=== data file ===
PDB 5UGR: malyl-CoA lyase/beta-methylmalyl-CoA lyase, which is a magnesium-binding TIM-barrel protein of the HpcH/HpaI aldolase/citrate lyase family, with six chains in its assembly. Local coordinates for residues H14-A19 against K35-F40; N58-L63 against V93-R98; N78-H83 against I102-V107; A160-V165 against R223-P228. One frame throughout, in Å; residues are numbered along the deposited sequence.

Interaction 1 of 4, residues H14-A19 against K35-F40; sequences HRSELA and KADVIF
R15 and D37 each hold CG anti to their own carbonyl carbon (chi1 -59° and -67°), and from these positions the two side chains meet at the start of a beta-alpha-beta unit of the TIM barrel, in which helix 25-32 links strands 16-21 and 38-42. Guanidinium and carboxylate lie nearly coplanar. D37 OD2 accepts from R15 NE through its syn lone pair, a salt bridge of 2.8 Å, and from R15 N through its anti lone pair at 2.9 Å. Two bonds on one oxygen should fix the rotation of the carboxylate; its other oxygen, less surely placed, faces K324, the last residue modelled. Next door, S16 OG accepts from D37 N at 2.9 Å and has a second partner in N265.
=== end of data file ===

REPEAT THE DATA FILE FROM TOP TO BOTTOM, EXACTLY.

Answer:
PDB 5UGR: malyl-CoA lyase/beta-methylmalyl-CoA lyase, which is a magnesium-binding TIM-barrel protein of the HpcH/HpaI aldolase/citrate lyase family, with six chains in its assembly. Local coordinates for residues H14-A19 against K35-F40; N58-L63 against V93-R98; N78-H83 against I102-V107; A160-V165 against R223-P228. One frame throughout, in Å; residues are numbered along the deposited sequence.

Interaction 1 of 4, residues H14-A19 against K35-F40; sequences HRSELA and KADVIF
R15 and D37 each hold CG anti to their own carbonyl carbon (chi1 -59° and -67°), and from these positions the two side chains meet at the start of a beta-alpha-beta unit of the TIM barrel, in which helix 25-32 links strands 16-21 and 38-42. Guanidinium and carboxylate lie nearly coplanar. D37 OD2 accepts from R15 NE through its syn lone pair, a salt bridge of 2.8 Å, and from R15 N through its anti lone pair at 2.9 Å. Two bonds on one oxygen should fix the rotation of the carboxylate; its other oxygen, less surely placed, faces K324, the last residue modelled. Next door, S16 OG accepts from D37 N at 2.9 Å and has a second partner in N265.